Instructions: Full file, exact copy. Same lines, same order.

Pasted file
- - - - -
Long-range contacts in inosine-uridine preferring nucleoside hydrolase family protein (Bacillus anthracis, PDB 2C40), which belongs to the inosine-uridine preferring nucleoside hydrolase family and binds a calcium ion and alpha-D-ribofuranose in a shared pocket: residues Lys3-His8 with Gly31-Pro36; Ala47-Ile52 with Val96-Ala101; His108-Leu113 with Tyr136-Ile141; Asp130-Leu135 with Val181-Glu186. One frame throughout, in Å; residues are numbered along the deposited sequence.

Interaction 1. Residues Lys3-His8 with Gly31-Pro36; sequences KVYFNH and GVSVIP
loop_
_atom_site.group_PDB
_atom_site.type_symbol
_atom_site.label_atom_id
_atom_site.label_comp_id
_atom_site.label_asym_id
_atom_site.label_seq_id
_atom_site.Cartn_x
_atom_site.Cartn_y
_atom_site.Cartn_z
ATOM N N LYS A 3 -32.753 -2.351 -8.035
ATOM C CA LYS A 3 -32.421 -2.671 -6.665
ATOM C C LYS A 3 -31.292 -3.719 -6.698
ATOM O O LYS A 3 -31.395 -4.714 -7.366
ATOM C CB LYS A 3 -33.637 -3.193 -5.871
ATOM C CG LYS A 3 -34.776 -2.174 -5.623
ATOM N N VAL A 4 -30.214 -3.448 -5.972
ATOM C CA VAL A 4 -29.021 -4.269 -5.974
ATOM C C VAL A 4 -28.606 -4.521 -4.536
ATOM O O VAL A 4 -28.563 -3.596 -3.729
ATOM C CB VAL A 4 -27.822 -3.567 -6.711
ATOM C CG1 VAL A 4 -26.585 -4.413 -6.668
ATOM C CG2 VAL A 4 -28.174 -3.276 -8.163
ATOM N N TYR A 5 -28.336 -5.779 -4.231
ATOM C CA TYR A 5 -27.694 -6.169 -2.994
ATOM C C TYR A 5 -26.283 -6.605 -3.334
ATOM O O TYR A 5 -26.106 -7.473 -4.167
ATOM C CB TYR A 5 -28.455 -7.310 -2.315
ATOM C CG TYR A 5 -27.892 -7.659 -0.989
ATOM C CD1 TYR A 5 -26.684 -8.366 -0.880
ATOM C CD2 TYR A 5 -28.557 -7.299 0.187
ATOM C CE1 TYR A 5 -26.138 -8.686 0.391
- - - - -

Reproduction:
Long-range contacts in inosine-uridine preferring nucleoside hydrolase family protein (Bacillus anthracis, PDB 2C40), which belongs to the inosine-uridine preferring nucleoside hydrolase family and binds a calcium ion and alpha-D-ribofuranose in a shared pocket: residues Lys3-His8 with Gly31-Pro36; Ala47-Ile52 with Val96-Ala101; His108-Leu113 with Tyr136-Ile141; Asp130-Leu135 with Val181-Glu186. One frame throughout, in Å; residues are numbered along the deposited sequence.

Interaction 1. Residues Lys3-His8 with Gly31-Pro36; sequences KVYFNH and GVSVIP
loop_
_atom_site.group_PDB
_atom_site.type_symbol
_atom_site.label_atom_id
_atom_site.label_comp_id
_atom_site.label_asym_id
_atom_site.label_seq_id
_atom_site.Cartn_x
_atom_site.Cartn_y
_atom_site.Cartn_z
ATOM N N LYS A 3 -32.753 -2.351 -8.035
ATOM C CA LYS A 3 -32.421 -2.671 -6.665
ATOM C C LYS A 3 -31.292 -3.719 -6.698
ATOM O O LYS A 3 -31.395 -4.714 -7.366
ATOM C CB LYS A 3 -33.637 -3.193 -5.871
ATOM C CG LYS A 3 -34.776 -2.174 -5.623
ATOM N N VAL A 4 -30.214 -3.448 -5.972
ATOM C CA VAL A 4 -29.021 -4.269 -5.974
ATOM C C VAL A 4 -28.606 -4.521 -4.536
ATOM O O VAL A 4 -28.563 -3.596 -3.729
ATOM C CB VAL A 4 -27.822 -3.567 -6.711
ATOM C CG1 VAL A 4 -26.585 -4.413 -6.668
ATOM C CG2 VAL A 4 -28.174 -3.276 -8.163
ATOM N N TYR A 5 -28.336 -5.779 -4.231
ATOM C CA TYR A 5 -27.694 -6.169 -2.994
ATOM C C TYR A 5 -26.283 -6.605 -3.334
ATOM O O TYR A 5 -26.106 -7.473 -4.167
ATOM C CB TYR A 5 -28.455 -7.310 -2.315
ATOM C CG TYR A 5 -27.892 -7.659 -0.989
ATOM C CD1 TYR A 5 -26.684 -8.366 -0.880
ATOM C CD2 TYR A 5 -28.557 -7.299 0.187
ATOM C CE1 TYR A 5 -26.138 -8.686 0.391